An article in the September 3 2011 issue of the NY Times (http://www.nytimes.com/2011/09/03/opinion/when-doctors-become-patients.html?_r=1&hp=&pagewanted=print), while not directly about assisted suicide, is relevant to it in showing how the responses of caregivers influence the decisions and lives of those coping with catastrophic illness.
The patient-author, physician Erik Manheimer, describes himself as having been at peace with his decision to refuse care that had a 75% chance of curing his cancer. He writes that he was dwelling on the 25% chance that it would not and on his illness-deepened realization that the overall chance of death for everyone is 100%. With those odds, he writes, he decided that the suffering caused by the treatment was not worth it. By refusing care, he made himself a terminal patient. Nothing in the proposed Vermont law to make assisted suicide legal prohibits a doctor’s assisting in the suicide of a person who has deliberately chosen to make a non-terminal disease terminal by refusing treatment.
Manheimer’s wife reacted to the revocable decision to refuse care simply by saying, “You’re going to finish the treatment.” Confronted with this caring response, the patient agreed. He now writes that the initial decision to refuse care was irrational. In other words, he is glad to be alive and attributes his survival to his wife’s response.
In June, the BBC televised an assisted suicide at the Dignitas suicide house in Switzerland. The patient, Peter Smedley, suffered from Motor Neurone disease (ALS, or Lou Gehrig’s Disease). In the film, which we won’t link but which is readily available on the internet, the patient is shown asking his wife, “Should I take the (poison) now? Confronted with her husband’s doubts and knowing that his decision is not revocable, she answers, “Don’t ask me, darling. It’s your decision.” He says, “No, No, I’ll take it. It’s just the timing. I’m quite prepared to do it now.” The wife then actually sighs with seeming exasperation and says impatiently, “When you’re ready.”
What is “terminal”? Remember that Manheimer’s illness would have likely killed him without the treatment his wife insisted he take. The cancer may yet recur and kill him. ALS is commonly considered terminal. 50% of ALS patients die within a year of diagnosis. 1 in 5 lives five years, 1 in 10 ten years, and physicist Stephen Hawking has lived with the disease for 50 years (http://en.wikipedia.org/wiki/Motor_neurone_disease). Who knows how long Peter Smedley would have lived? Who knows how long anyone will live, with or without treatment? All prognoses are educated guesses.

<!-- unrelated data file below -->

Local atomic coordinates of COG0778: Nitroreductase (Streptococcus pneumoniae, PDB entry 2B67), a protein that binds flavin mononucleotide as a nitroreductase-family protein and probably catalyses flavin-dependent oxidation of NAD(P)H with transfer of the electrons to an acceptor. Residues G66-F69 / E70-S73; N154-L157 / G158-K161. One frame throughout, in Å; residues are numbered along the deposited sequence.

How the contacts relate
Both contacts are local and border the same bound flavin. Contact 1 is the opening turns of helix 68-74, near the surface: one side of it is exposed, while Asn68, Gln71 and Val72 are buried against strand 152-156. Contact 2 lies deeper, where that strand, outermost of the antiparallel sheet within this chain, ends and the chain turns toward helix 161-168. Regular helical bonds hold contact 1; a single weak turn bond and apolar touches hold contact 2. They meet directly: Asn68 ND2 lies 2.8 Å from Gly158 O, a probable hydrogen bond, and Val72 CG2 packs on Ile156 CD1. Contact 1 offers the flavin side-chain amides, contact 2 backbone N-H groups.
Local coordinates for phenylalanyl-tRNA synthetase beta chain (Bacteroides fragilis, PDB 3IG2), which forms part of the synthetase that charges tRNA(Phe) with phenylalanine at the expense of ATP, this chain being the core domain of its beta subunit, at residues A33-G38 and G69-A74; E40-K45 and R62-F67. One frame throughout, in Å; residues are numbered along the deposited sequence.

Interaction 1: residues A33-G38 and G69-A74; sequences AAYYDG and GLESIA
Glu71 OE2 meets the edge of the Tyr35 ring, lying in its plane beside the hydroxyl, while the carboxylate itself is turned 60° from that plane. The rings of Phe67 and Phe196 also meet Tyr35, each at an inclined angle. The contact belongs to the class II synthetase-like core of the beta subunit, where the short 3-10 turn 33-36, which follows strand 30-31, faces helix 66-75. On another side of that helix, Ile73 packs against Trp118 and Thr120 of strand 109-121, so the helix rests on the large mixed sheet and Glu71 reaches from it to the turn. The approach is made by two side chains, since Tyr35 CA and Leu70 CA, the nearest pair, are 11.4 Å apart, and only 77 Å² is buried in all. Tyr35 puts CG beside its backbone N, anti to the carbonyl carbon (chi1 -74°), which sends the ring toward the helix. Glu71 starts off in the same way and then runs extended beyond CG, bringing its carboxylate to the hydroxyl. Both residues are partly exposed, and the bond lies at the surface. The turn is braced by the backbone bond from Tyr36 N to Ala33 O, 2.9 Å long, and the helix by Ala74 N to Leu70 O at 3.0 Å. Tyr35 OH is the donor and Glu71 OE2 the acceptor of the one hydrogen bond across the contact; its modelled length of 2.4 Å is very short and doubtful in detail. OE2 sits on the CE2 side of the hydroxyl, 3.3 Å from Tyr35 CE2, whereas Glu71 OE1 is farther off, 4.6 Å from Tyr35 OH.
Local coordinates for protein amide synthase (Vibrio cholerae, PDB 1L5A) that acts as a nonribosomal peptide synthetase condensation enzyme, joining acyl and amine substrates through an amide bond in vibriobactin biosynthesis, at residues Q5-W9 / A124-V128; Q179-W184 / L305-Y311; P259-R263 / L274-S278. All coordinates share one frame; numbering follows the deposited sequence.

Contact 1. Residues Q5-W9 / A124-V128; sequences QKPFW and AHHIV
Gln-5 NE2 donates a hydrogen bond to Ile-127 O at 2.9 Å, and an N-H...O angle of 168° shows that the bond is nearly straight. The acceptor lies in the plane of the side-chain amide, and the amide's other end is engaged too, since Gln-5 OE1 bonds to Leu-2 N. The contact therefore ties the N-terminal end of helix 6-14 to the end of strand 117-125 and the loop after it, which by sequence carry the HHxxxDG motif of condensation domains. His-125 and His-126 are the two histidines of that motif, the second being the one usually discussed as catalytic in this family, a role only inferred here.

Smedley, who the death-day video shows was able to walk with help, to talk clearly and to hold and drink his own cup of tea, is seen turning to his wife and asking her if he should take the drugs. Had she reacted as Manheimer’s wife did to his refusal of treatment, she would have replied, “I don’t want you to take the medicine. I want you with me as long as possible. I will care for you.” Instead, there was nothing but, “It’s your decision…..When you’re ready.” In the video, she seems numb, as much a victim of societal acceptance of suicide for the ill as Smedley himself.
We know a person who, when her terminally ill mother said she might commmit suicide using the pain medication she was going to receive from hospice, simply said, in the presence of the hospice workers, “I won’t let her do that. “ The mother made no objection. She appeared relieved, not angry. She lived three more months, her pain well controlled. Despite periods of anxiety and anger, she never mentioned suicide again. We believe the reassurance that the people around her did not want her to die allowed her to choose what she clearly really wanted: to live and eventually die comfortably and naturally.
At http://ajp.psychiatryonline.org/cgi/reprint/162/6/1060, readers can find an article from the peer-reviewed American Journal of Psychiatry, “Competing Paradigms of Response to Assisted Suicide Requests in Oregon.” It compares the “It’s your decision” reaction with which a request for assisted suicide is met when it is legal with what it calls the traditional response to suicide, embodied in the simple statement, “I don’t want you to commit suicide.” Not surprisingly it finds that it is the second, caring response that gives the patient true choice, true control, and a death with true dignity.